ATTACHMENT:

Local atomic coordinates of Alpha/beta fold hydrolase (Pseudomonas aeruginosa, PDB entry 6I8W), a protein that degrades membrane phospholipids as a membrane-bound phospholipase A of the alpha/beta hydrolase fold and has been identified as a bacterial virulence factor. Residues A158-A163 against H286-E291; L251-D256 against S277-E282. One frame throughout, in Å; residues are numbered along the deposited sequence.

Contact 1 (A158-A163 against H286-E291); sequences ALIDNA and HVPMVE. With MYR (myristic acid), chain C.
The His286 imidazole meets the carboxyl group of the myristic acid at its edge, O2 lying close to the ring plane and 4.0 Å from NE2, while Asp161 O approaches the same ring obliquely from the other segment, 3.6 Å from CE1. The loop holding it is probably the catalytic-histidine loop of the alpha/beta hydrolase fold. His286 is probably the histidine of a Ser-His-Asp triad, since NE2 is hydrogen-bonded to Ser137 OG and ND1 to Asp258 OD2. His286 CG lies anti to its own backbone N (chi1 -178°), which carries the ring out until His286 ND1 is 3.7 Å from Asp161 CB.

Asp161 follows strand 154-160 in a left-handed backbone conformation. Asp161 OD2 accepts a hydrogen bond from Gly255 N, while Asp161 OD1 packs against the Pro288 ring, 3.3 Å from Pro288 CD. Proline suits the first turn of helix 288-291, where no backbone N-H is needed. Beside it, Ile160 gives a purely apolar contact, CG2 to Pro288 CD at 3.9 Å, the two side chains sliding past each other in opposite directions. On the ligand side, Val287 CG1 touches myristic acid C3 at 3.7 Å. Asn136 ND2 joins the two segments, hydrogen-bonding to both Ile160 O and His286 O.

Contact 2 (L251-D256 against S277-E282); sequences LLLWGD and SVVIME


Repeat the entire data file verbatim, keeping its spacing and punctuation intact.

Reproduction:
Local atomic coordinates of Alpha/beta fold hydrolase (Pseudomonas aeruginosa, PDB entry 6I8W), a protein that degrades membrane phospholipids as a membrane-bound phospholipase A of the alpha/beta hydrolase fold and has been identified as a bacterial virulence factor. Residues A158-A163 against H286-E291; L251-D256 against S277-E282. One frame throughout, in Å; residues are numbered along the deposited sequence.

Contact 1 (A158-A163 against H286-E291); sequences ALIDNA and HVPMVE. With MYR (myristic acid), chain C.
The His286 imidazole meets the carboxyl group of the myristic acid at its edge, O2 lying close to the ring plane and 4.0 Å from NE2, while Asp161 O approaches the same ring obliquely from the other segment, 3.6 Å from CE1. The loop holding it is probably the catalytic-histidine loop of the alpha/beta hydrolase fold. His286 is probably the histidine of a Ser-His-Asp triad, since NE2 is hydrogen-bonded to Ser137 OG and ND1 to Asp258 OD2. His286 CG lies anti to its own backbone N (chi1 -178°), which carries the ring out until His286 ND1 is 3.7 Å from Asp161 CB.

Asp161 follows strand 154-160 in a left-handed backbone conformation. Asp161 OD2 accepts a hydrogen bond from Gly255 N, while Asp161 OD1 packs against the Pro288 ring, 3.3 Å from Pro288 CD. Proline suits the first turn of helix 288-291, where no backbone N-H is needed. Beside it, Ile160 gives a purely apolar contact, CG2 to Pro288 CD at 3.9 Å, the two side chains sliding past each other in opposite directions. On the ligand side, Val287 CG1 touches myristic acid C3 at 3.7 Å. Asn136 ND2 joins the two segments, hydrogen-bonding to both Ile160 O and His286 O.

Contact 2 (L251-D256 against S277-E282); sequences LLLWGD and SVVIME